It seems like foodies everywhere are buzzing about all of the gorgeous, recently released cookbooks ("Basic to Brilliant, Y'all" by Southern chef Virginia Willis and "Girl in the Kitchen" by former Top Chef winner Stephanie Izzard). It's hard to talk about beautiful cookbooks for 2011 without including Hugh Acheson, chef of Atlanta's Empire State South and Athens' Five & Ten and The National and his book, "A New Turn in the South." 

Here, we chat with Chef Acheson about him being a "transplant" to the South (by way of Canadian roots) and the luscious food photos in the book, and he shares his recipe (from the book, naturally!) for Apple Brown Betty with Sorghum Zabaglione. It would be a perfect addition to any holiday dinner. For more information on "A New Turn in the South" and where to purchase, click here
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Flavors NOW: In general, what was your inspiration for writing "A New Turn In the South"?
Hugh Acheson: I wanted to deliver a clear message about my interpretation of Southern food. A look at the subject through the lense of a Canadian guy with French taught skills.

FN: You're not from the South, yet you seem to have really embraced the cuisine here (sometimes even more than chefs who were born & bred here). Can you tell us why you think that is?
HA: Southern food is a very deep subject and it has become my endless topic. It is the only cuisine in the USA that had such a depth. Literally thousands of books written on it... now one more!

FN: The book looks & feels almost vintage. Why did you decide to go that route?
HA: A wonderful person photographed the book, Rinne Allen and she was very hands on with the aesthetic of the book. Also we had a really great publishing team that was very true to our vision. I wanted the book to look like a notebook and it really came out that way... its one heavy notebook though.

FN: You have some great culinary training. How easy are the recipes in the book for the home cook to replicate?
HA: All of them! Cooking is not that hard. The recipes were selected for novice to skilled cooks to jump into. You can do it!

FN: The photography in the book is gorgeous. Can you tell us a bit about who did the photos?
HA: Rinne Allen. She is based in Athens and is a treasure of a person. We're great friends and she knew just what I wanted. (NOTE: You can learn more about Rinnie Allen at www.rinneallen.com). 

FN: Thank you for sharing a recipe with Flavors readers! What inspired the recipe you're sharing?
HA: A brown betty is a crisp made with bread crumbs! It is a wonderfully simple fall recipe. Great one for the holidays and for kids!

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Apple Brown Betty with Sorghum Zabaglione
Serves 6

6-8 apples (gala or granny smith), peeled, cored, cut into 1/4 inch slices
½ cup sugar
2 teaspoons cinnamon
½ vanilla bean (seeds and pod)
½ teaspoon ginger
1 lemon, juiced
½ loaf bread, crust removed (any type of white bread is fine)
1/4 cup plus 2 tablespoons butter
2 tablespoons packed, light brown sugar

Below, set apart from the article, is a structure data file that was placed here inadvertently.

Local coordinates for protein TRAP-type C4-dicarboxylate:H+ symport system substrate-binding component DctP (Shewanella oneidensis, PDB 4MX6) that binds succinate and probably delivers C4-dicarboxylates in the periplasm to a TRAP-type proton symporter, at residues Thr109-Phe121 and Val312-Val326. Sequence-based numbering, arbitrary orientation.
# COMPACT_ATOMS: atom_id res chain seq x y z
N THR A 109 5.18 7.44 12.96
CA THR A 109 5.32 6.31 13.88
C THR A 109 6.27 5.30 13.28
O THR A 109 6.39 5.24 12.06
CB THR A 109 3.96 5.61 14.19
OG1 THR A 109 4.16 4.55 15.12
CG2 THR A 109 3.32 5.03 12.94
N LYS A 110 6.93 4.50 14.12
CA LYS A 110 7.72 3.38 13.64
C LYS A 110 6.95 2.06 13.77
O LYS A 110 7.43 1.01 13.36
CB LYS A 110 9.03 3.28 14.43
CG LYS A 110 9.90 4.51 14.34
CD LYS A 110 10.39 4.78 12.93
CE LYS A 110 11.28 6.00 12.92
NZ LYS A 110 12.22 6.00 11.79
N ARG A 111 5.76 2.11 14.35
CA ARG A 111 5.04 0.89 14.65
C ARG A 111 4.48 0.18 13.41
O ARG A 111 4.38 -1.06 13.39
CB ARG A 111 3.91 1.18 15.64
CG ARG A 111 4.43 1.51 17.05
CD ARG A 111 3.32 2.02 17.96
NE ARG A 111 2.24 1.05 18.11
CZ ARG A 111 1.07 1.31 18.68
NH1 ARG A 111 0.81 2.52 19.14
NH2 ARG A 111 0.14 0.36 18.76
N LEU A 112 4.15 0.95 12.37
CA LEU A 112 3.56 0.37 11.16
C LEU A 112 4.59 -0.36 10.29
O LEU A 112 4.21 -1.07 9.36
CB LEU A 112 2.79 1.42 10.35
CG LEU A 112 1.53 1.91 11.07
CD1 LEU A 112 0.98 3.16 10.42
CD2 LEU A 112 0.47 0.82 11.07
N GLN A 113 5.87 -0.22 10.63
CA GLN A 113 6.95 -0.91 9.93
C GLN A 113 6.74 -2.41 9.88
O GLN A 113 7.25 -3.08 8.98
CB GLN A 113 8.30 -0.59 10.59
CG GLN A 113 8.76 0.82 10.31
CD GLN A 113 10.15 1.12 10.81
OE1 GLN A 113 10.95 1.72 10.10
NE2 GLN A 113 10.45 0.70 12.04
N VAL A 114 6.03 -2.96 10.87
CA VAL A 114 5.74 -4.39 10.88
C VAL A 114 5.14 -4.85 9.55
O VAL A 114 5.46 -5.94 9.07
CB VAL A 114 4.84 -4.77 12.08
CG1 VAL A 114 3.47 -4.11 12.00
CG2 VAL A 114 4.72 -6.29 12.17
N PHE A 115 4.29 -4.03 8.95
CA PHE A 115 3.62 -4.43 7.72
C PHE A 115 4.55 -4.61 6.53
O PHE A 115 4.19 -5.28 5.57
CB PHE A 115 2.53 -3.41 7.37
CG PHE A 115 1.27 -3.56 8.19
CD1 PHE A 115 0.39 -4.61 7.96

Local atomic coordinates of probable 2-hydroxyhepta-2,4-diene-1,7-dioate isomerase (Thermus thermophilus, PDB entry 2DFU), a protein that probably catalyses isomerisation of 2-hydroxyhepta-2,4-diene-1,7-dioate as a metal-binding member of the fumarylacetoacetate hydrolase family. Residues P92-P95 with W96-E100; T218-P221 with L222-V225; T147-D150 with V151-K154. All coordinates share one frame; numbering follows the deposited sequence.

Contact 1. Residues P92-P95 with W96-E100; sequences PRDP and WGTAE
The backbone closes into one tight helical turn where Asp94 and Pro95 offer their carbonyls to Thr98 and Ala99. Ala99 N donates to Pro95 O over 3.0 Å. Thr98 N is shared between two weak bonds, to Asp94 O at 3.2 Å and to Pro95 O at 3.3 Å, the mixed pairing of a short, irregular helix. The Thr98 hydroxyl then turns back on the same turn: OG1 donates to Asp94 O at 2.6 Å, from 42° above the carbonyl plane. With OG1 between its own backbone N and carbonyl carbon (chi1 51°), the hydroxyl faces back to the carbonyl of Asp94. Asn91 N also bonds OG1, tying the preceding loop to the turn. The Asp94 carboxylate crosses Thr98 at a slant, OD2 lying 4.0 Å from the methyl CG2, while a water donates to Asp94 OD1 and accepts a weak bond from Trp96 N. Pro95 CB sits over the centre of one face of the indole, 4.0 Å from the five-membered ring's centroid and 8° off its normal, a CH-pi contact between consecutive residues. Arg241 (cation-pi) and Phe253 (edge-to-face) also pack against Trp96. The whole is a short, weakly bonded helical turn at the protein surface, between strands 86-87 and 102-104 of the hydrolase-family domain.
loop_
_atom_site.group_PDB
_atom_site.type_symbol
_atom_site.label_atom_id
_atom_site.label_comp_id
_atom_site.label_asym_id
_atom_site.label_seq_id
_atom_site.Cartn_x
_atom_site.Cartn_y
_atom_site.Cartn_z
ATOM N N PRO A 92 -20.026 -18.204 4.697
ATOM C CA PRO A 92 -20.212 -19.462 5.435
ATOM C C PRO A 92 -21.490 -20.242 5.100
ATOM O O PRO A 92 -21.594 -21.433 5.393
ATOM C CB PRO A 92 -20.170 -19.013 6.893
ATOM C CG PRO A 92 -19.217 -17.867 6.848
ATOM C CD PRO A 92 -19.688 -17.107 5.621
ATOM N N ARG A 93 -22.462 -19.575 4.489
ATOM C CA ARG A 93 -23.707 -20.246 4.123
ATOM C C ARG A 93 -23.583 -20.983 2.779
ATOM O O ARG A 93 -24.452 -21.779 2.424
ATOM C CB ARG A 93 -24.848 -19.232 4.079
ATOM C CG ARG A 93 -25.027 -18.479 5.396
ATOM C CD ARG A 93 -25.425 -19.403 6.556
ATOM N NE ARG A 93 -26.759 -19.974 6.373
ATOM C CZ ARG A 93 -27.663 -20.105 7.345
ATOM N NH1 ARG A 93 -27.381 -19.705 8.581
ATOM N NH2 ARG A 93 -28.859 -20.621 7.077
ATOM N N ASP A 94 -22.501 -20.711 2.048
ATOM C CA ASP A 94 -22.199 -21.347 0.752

3 cups Sorghum Zabaglione (recipe follows)

Preheat the oven to 350°F.
In a large bowl, toss the apples with sugar, cinnamon, ginger, lemon juice, and the vanilla bean, seeds, and pod. Cover with plastic wrap and let sit for 30 minutes.
Tear the bread up and pulse through a food processor. Spread out the bread crumb mixture on a rimmed baking sheet and toast in the oven for 5 to 8 minutes until golden. Set aside.
While the breadcrumbs are toasting, place 1/4 cup of the butter into a small saucepan over medium heat. Cook until the milk solids separate from the fat and the butter begins to brown.
In a medium bowl mix the bread, sugar and warm brown butter together.
Lightly butter an 8 x 8-inch (or something about that size) baking dish.
Add about one quarter of the breadcrumb mixture to the apples. Toss to combine.
Fill the baking dish with the apples and breadcrumb mixture. Tab with the remaining butter.
Cover the top with the remaining breadcrumbs. Press down firmly all over the top so that the mixture is tightly packed in the dish.
Bake at 350°F. on the middle rack until the apples are soft and the juices start to bubble, 25 to 35 minutes.
Serve warm and with a half cup scoop of sorghum zabaglione on top of each portion.

Sorghum Zabaglione
Serves 6 or makes 3 cups

1 cup heavy cream
3 egg yolks
¼ cup sorghum
1 tablespoon freshly squeezed lemon juice
1/4 teaspoon lemon zest
1 vanilla bean
3/4 cup Riesling

Put the heavy cream in a mixing bowl and whip it by hand with a balloon whisk until you have softly whipped cream. Most people over whip cream so make sure you have very silky smooth soft peaks and not firm cream with an almost broken texture.  Place the whipped cream in fridge. In a large stainless glass bowl, whisk the egg yolks with the sorghum, lemon juice, lemon zest, vanilla, and Riesling until well mixed, about 2 minutes. Create a double boiler by placing a large pot on the stove over medium high heat with two inches of water in it. Inset the bowl of egg yolks into the pot and whisk vigorously. The heat is there but the water is insulating the eggs from scrambling. Whisk for about 5 minutes making sure not to get the egg too hot. If you feel like it is in jeopardy of scrambling, remove the bowl from the heat to reduce the heat and then return it to the pot when it has stabilized. You should have very nice ribbon custard at this point, almost double in volume what you started with. Remove the bowl from the heat and continue whisking until thick and room temperature. Fold the zabaglione base into the whipped cream and set aside.

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